I recall the first time I saw a favela in Brazil. It was almost too much (no it was too much) for my aspiring middle-class, twenty-something, American mind to process.  Also imprinted upon my memory is a moment in Bolivia while crossing a bridge-- my experience up until that point in time told me I traversed over a garbage dump; but a glimpse of an orphaned street child huddled into a drain pipe cemented the realization it was a home to someone. It left me numb and silent.  I searched the procedures-- the laws that didn't allow me to adopt that child, or another little one half-wrapped in bright colored, dingy llama wool peering up from under a bridge.

Years later, after seeing countless similar views, my mind still doesn’t process these sights.  It doesn’t because it’s simply not fair, and I should find it unsettling!  Yet, I now realize the people inhabiting these spaces have unique voices that reach beyond my silence.  Beyond. Silence. Mine.  Kids in poverty. Their voices reach beyond anything we pretend makes sense. 

Simultaneously, I never cease to be amazed by the juxtaposition of joy and rich culture that is experienced within these spaces.  Through reading; discussion of space, design and architecture; traveling; and technology, I continue to expand the view beyond my window. 

Ingenious Homes in Unexpected Places is a TED Talk by Iwan Baan that recently expanded my view. It is something you must watch! Through photography, he shows how people build homes in unlikely places.  I continue to reflect on Baan’s phrase, “a different kind of normal.”


Bann’s talk reminds me of The Landfill Harmonic Orchestra in Paraguay, where three of my favorite people in the world live.


It also brings up connections to James Mollison’s photography in his books, Hungry and Where Children Sleep.   (Hint: Use the “next” button to view Mollison’s photos. They are worth it!)

The related issue of poverty is NOT a problem that only exists outside of my home country.  All I have to do is look beyond my window’s view within my state, within my neighborhood. Some of the struggle of families in my own back yard are highlighted in the documentary,  American Winterthat follows eight families in Portland, Oregon. 

This has direct implications for us as educators.  Here’s some information from the program I work in about cultural and linguistic diversity in Oregon’s schools.  These kids and families ARE our community. We ALL have a responsibility.

It’s not enough, but through technology, I am slowly finding a way to both hear and give voice to those in poverty, to those who don’t have access to the basics such as clean water and food, yet whose voices capture the complexity of the human spirit in music, art, compassion-- found in spaces they make their own.  Their voices shape my view and push me to look at a different kind of normal.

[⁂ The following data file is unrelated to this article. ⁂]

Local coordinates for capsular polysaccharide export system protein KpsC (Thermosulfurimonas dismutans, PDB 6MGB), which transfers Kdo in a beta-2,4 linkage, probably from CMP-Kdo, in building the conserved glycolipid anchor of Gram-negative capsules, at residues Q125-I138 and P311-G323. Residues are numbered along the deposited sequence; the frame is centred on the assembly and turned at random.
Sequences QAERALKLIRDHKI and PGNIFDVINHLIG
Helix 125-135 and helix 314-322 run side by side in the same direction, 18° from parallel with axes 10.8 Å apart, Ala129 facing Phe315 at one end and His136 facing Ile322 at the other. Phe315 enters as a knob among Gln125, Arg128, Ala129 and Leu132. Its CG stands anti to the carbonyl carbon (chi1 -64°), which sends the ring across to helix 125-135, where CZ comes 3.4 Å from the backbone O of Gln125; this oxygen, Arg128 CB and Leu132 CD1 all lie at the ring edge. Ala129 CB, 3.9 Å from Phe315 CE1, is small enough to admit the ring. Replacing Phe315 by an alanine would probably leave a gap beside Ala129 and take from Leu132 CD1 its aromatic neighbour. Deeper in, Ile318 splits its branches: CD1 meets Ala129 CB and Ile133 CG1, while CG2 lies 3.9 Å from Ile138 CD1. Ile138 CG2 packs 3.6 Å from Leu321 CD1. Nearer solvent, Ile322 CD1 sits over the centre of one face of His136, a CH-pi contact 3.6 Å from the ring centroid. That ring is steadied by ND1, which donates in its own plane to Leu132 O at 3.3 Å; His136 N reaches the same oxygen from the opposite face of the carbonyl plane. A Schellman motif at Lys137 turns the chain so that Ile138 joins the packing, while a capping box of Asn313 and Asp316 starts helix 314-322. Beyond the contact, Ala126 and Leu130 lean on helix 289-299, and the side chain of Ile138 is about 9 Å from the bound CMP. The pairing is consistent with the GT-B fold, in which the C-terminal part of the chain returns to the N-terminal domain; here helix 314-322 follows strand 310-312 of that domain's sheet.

9/12/2013

Giving Students a Voice with iPads and iMovies

This summer, I worked with high school migrant students in a summer camp using iPads to give them a voice through videos and writing.  This posts builds on the one prior to it, Giving Students iPads vs Pens, but focuses on the instructional aspects.  Here's a fun video that two students created on the first day in about 20 min.  Watch others from this Shout Out page.


Prep and a platform are important!  A lot of prep work goes into setting something like this up.  I had 15 iPads, 4 staff, and around 25 students at one time.  I chose Blogger as the platform in part because it has a super easy to use app.  We used iMovies as the movie making app and You Tube Capture to quickly upload the movies to You Tube.  In weeks 2-3, when staff became more comfortable, we added Animoto (using an Educator’s account) and Explain Everything. The resources and handouts and general plans were posted prior to beginning each week.  It is handy to have videos, links, general purpose explanation, etc. set up ahead of time on a site to aid in the flow of instruction during a project.

Student choice: In week one, I began with a structured format that was “school like” the staff politely told me later. Staff were learning the apps, there were a lot of unknowns, and it seemed the safe bet. Students created Where I am From poems and turned them into videos.  I had my handouts, model examples videos and how-to videos ready to go on the site.  It was exciting the first day when one of the participants quickly created an incredible rap during a pre-write session.  But for what could be a variety of reasons—not wanting to share publically, or perhaps feeling the need to follow my “school like” directions, his rap didn’t make it to video.  Students in week 1 did a great job!   They followed my directions, but I was a bit disappointed in my directions and how it pigeon holed everyone into creating a similar looking video. 

In weeks 2-3, staff were more comfortable, and they opened topics up to students.  Wow, do kids have ideas and voices worth listening to!  They chose topics of importance to them such as bullying, language choice, goal setting, etc.  

Process and experience: If this is presented with a focus on the process and learning, not only the final product, it helps meet the needs of a wider range of learners, differentiating and even individualizing.

Learn together as you go:  Tablets truly give teachers the opportunity to take the seat of a facilitator and learner with the students.  Students asked each other, problem solved, worked together, naturally became the experts and taught me! I did do a lot of the leg work in managing the site and creating You Tube playlists, looking at privacy issues, etc, but some of this can be delegated to students as well.

Celebrate!  This type of learning differentiates and allows learners of varying levels to contribute.  We popped popcorn and watched their videos and related videos along the way.

Overview: This experience shows how mobile devices can be used quickly to create videos and give students a voice.  This is the tip of the iceberg when we have access to such devices and begin to rethink assignments and how technologies can support content and language learning. This experience also cements the importance of a platform (such as a blog) for workflow and instructional purposes, to share student work, and to communicate.

Happy movie watching!